I remember the 1940s, there were a limited number of persons smoking marijuana, but I also remember the introduction of hard drugs. We all knew who the dealers were by the cars they drove, their action in the bars and clubs, etc. They were generally surrounded by females and hanger-ons, often boisterous, big spenders.
The drugs were overwhelmingly in Black neighborhoods, cocaine was referred to as “girl” and heroin, “boy.” There was a period of time that the drug traffic was flourishing, virtually unchecked, because the thought process was that it was only being consumed by the “monkeys.” Open-air drug markets were prevalent in Black neighborhoods and still exist in 2018 as you witness White persons still coming to the hood to cop (buy drugs).
There were everyday citizens who smoked reefer and snorted cocaine and they were classified as recreational drug users. These persons were law enforcement officers, members of the court system, ministers, etc. I had been to parties where parents smoked reefer with their entire family participating. I have known police—White and Black—who used their authority to ensure their outside women would have access to the drug dealers. I will always remember the day we, in the narcotics squad, were informed that any warrant we obtained to go into affluent neighborhoods must be approved by our top supervisors.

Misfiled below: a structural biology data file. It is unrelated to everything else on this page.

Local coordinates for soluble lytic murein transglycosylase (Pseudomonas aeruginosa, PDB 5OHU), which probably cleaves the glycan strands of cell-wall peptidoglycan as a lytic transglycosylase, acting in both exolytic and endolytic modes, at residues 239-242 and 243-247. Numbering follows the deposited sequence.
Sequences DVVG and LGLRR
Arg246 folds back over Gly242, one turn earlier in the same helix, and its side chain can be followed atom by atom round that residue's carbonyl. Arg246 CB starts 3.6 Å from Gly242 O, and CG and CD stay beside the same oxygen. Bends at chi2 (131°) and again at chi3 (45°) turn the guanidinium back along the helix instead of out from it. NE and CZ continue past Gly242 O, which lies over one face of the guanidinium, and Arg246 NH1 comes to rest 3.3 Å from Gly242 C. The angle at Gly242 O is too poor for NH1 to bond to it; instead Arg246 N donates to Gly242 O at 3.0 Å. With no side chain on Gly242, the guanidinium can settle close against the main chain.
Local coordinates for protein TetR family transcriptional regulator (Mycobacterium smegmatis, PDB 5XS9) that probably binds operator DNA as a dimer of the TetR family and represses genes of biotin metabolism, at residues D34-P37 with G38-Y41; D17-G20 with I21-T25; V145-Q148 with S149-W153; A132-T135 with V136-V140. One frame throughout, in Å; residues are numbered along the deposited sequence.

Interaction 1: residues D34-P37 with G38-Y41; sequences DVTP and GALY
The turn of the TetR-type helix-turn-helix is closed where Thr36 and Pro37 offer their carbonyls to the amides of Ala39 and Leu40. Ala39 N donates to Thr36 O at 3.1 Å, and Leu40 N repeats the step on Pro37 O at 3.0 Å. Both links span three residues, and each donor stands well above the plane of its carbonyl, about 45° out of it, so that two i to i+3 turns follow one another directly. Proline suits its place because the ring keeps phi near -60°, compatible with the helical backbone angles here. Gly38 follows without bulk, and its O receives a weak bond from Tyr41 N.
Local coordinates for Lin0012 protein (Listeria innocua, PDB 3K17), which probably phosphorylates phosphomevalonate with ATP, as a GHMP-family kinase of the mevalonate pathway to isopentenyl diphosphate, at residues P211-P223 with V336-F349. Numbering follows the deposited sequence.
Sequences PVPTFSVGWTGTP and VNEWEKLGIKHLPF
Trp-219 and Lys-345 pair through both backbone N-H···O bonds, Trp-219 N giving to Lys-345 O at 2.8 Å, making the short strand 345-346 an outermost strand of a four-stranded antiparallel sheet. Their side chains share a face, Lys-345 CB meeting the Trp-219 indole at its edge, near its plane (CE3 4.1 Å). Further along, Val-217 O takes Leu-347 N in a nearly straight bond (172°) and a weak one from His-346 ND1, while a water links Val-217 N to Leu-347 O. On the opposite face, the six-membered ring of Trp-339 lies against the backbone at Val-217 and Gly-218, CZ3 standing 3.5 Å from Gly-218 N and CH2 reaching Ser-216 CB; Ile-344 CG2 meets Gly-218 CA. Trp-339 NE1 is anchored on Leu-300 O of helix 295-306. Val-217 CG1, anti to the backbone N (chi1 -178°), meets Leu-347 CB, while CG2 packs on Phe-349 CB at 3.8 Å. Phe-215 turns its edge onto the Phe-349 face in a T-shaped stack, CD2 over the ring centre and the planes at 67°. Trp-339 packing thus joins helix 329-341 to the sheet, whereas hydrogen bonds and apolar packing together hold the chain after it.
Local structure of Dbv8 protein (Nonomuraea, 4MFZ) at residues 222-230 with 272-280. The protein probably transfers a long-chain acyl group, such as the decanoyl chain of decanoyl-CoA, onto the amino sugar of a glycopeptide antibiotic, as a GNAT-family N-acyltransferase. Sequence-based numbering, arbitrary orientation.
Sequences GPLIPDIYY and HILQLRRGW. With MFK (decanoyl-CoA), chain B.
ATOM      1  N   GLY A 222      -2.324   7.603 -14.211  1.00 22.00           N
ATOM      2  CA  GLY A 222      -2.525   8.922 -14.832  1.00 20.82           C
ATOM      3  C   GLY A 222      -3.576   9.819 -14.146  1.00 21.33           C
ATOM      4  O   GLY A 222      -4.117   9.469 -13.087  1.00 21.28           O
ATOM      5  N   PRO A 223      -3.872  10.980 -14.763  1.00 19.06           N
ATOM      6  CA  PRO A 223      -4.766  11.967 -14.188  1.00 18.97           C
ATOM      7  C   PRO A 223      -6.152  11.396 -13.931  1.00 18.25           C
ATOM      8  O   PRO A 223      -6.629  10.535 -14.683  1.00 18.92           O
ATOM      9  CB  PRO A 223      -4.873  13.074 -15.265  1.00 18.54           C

If we obtained a warrant for the predominantly-Black neighborhoods anywhere in Allegheny County, we could execute it on our own. I witnessed firsthand the devastating effects of drugs on family, friends, neighbors, and vast numbers of persons that I just knew, but it was never front page with the media.
Now that drugs have become a killer of White youth, it is covered 24 hours a day.
My biggest concern is that none of the media ever covers that extremely important statistic that the overwhelming majority of us ALWAYS SAID, “NO.”
(Louis “Hop” Kendrick is a contributor to the New Pittsburgh Courier.)
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